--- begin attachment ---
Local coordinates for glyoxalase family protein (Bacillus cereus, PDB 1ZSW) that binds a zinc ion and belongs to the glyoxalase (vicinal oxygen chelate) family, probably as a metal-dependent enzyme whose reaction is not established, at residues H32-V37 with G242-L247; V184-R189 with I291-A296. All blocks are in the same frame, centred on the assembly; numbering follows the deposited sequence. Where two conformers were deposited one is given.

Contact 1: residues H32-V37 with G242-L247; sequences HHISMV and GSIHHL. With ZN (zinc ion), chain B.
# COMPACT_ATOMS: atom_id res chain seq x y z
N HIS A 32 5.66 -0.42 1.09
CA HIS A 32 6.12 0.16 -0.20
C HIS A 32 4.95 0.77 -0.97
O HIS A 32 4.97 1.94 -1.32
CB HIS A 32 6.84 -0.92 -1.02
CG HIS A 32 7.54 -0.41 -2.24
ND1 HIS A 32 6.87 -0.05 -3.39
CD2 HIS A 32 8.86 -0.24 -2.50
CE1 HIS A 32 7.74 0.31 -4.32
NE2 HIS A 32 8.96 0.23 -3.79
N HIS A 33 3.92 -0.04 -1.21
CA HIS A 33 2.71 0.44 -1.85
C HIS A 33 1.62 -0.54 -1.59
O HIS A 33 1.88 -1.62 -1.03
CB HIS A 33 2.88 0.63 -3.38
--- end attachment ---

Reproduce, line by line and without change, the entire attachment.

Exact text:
Local coordinates for glyoxalase family protein (Bacillus cereus, PDB 1ZSW) that binds a zinc ion and belongs to the glyoxalase (vicinal oxygen chelate) family, probably as a metal-dependent enzyme whose reaction is not established, at residues H32-V37 with G242-L247; V184-R189 with I291-A296. All blocks are in the same frame, centred on the assembly; numbering follows the deposited sequence. Where two conformers were deposited one is given.

Contact 1: residues H32-V37 with G242-L247; sequences HHISMV and GSIHHL. With ZN (zinc ion), chain B.
# COMPACT_ATOMS: atom_id res chain seq x y z
N HIS A 32 5.66 -0.42 1.09
CA HIS A 32 6.12 0.16 -0.20
C HIS A 32 4.95 0.77 -0.97
O HIS A 32 4.97 1.94 -1.32
CB HIS A 32 6.84 -0.92 -1.02
CG HIS A 32 7.54 -0.41 -2.24
ND1 HIS A 32 6.87 -0.05 -3.39
CD2 HIS A 32 8.86 -0.24 -2.50
CE1 HIS A 32 7.74 0.31 -4.32
NE2 HIS A 32 8.96 0.23 -3.79
N HIS A 33 3.92 -0.04 -1.21
CA HIS A 33 2.71 0.44 -1.85
C HIS A 33 1.62 -0.54 -1.59
O HIS A 33 1.88 -1.62 -1.03
CB HIS A 33 2.88 0.63 -3.38